The dinner preparation started with Solanki, Anthony & Pravin offering their cutting services... We had soup & then good traditional khichdi. It was quite cold though very enjoyable one.

Post dinner, we had a good peek into the starry sky. With 2 shooting stars seen, the Amavasya night was truly amazing to experience.

We started our day early next morning at around 5.30. First thing was to prepare tea & have that great sip with the sun rising in MadhuMakarandthe eastern background. We had to do another visit to the water tank down. After freshening ourselves, packing & subsequently cleaning the Temple , we were set on our return trek via Hatlot to Birmani in the Konkans. Left the place at 8.30 & started descending to Hatlot Village again thru' the winding forests. The village is located in a valley formation & takes 1-1/2 hrs at leisure. We had a small break in one of the villager’s house. Had some bite & tea. Enjoyed the company of the villager's child & set out for Birmani. It’s a flat walk until we reach the edge of the Deccan Plateau. This is also called as Hatlot Khind. We encountered a flock of migrating tribesmen who were carrying there fleet of around 2000 sheeps & few ponies. They were migrating from Khed in Konkan to Phaltan, which is in interiors of Satara district, around 100+ kms trek!!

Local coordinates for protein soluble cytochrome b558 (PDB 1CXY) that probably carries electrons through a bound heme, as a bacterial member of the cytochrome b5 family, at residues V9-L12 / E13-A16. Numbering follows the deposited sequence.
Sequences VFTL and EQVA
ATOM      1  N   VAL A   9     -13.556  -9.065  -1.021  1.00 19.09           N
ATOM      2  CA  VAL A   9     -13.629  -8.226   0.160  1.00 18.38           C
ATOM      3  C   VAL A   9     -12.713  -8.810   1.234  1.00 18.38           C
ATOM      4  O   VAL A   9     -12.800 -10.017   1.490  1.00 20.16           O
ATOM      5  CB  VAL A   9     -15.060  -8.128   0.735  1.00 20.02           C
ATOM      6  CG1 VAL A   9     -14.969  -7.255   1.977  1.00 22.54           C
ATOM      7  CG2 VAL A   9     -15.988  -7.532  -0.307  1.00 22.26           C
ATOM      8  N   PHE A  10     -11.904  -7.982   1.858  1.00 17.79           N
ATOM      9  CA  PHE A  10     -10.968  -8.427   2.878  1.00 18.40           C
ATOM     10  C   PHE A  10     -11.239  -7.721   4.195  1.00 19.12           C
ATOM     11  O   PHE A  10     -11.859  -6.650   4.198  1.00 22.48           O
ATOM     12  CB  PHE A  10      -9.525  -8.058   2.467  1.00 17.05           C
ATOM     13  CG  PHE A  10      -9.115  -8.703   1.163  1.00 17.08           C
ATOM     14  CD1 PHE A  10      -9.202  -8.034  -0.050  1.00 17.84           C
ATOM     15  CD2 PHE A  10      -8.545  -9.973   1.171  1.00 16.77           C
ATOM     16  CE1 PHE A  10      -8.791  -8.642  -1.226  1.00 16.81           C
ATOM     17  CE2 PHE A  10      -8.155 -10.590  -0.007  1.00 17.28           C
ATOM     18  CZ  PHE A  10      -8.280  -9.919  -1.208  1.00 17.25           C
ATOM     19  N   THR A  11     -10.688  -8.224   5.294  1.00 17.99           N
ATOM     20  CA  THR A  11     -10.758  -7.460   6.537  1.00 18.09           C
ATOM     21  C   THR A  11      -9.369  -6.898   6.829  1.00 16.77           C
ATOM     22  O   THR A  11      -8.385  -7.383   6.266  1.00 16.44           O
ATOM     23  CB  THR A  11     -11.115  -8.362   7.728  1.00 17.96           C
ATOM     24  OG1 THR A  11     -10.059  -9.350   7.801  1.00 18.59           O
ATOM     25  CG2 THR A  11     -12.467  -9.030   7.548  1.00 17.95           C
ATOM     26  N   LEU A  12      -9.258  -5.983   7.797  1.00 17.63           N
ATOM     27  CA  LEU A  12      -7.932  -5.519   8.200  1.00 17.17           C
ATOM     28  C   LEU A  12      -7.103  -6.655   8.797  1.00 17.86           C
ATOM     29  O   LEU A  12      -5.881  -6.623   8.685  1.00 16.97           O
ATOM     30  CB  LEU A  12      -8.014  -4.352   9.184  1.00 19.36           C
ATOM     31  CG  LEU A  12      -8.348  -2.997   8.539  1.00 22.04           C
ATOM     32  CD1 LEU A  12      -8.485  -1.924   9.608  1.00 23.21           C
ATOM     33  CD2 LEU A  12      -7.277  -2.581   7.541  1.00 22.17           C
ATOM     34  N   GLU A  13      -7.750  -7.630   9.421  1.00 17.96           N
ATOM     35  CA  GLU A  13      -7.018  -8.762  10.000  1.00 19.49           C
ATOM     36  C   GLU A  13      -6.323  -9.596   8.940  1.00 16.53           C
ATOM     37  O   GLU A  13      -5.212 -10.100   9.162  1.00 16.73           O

As we descended into the Konkan plains, the heat was taking its toll even though the route passes thru' descent vegetation. There is no water till one reached the Birmani village. It takes 3-4 hrs to reach from Hatlot. We had a good wash & rest at the partly dried up Jagbudi river mouth. We had to rush for the 3.30pm bus from the Kalmani-Birmani junction. This is another 3 kms from Birmani & an arduous walk over the heated tar road. Reaching the junction & waiting for 30-45 mins. we set out to enquire only at a place, which was half a km away. There was this small shop & we found that there is no bus on Sundays at 3.30pm ! Fortunately, we could get a rick arranged from a neighboring village, which would take us to Khed. We refreshed ourselves in this shop cum house & traveled to Khed. The distance is around 33kms & takes 1-1/2 hr. We could get the 7.30pm Parel bus fro Khed, which reached us at 1am in Mumbai.

This trek refreshed memories of our last year's Republic day trek to Vasota forests. all the expectations, which each one of us had in our mind before this trek began, had been fulfilled! Uniqueness about this team was that the team saw people with varied backgrounds viz. business, teaching, software, manufacturing/Production & surgery. Everybody was extremely proactive & helpful. Also worth mentioning are the various efforts taken voluntarily by each of them like kitchen activities, cleaning, water load ferrying, plastic waste collection around the Temple premises & photography. It was quite a memorable trek in itself & leaves us with hunger for more of such treks!!

Kiran Sarode